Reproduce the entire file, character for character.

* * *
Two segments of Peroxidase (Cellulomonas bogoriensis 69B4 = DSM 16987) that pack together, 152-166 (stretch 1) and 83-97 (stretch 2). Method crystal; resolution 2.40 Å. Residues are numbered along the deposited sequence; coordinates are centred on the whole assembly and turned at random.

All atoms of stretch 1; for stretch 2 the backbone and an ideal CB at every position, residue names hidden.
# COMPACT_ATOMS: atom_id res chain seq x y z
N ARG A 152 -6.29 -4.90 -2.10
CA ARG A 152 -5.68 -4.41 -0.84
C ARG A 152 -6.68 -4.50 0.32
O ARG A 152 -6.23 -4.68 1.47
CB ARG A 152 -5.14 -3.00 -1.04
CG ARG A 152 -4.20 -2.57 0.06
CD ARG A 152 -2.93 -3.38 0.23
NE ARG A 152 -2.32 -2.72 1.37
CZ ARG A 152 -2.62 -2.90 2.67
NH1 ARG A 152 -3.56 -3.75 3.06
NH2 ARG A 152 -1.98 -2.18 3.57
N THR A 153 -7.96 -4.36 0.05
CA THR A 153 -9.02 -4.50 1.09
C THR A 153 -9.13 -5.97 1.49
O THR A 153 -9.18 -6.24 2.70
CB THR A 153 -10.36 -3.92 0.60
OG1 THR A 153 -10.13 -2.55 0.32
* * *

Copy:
Two segments of Peroxidase (Cellulomonas bogoriensis 69B4 = DSM 16987) that pack together, 152-166 (stretch 1) and 83-97 (stretch 2). Method crystal; resolution 2.40 Å. Residues are numbered along the deposited sequence; coordinates are centred on the whole assembly and turned at random.

All atoms of stretch 1; for stretch 2 the backbone and an ideal CB at every position, residue names hidden.
# COMPACT_ATOMS: atom_id res chain seq x y z
N ARG A 152 -6.29 -4.90 -2.10
CA ARG A 152 -5.68 -4.41 -0.84
C ARG A 152 -6.68 -4.50 0.32
O ARG A 152 -6.23 -4.68 1.47
CB ARG A 152 -5.14 -3.00 -1.04
CG ARG A 152 -4.20 -2.57 0.06
CD ARG A 152 -2.93 -3.38 0.23
NE ARG A 152 -2.32 -2.72 1.37
CZ ARG A 152 -2.62 -2.90 2.67
NH1 ARG A 152 -3.56 -3.75 3.06
NH2 ARG A 152 -1.98 -2.18 3.57
N THR A 153 -7.96 -4.36 0.05
CA THR A 153 -9.02 -4.50 1.09
C THR A 153 -9.13 -5.97 1.49
O THR A 153 -9.18 -6.24 2.70
CB THR A 153 -10.36 -3.92 0.60
OG1 THR A 153 -10.13 -2.55 0.32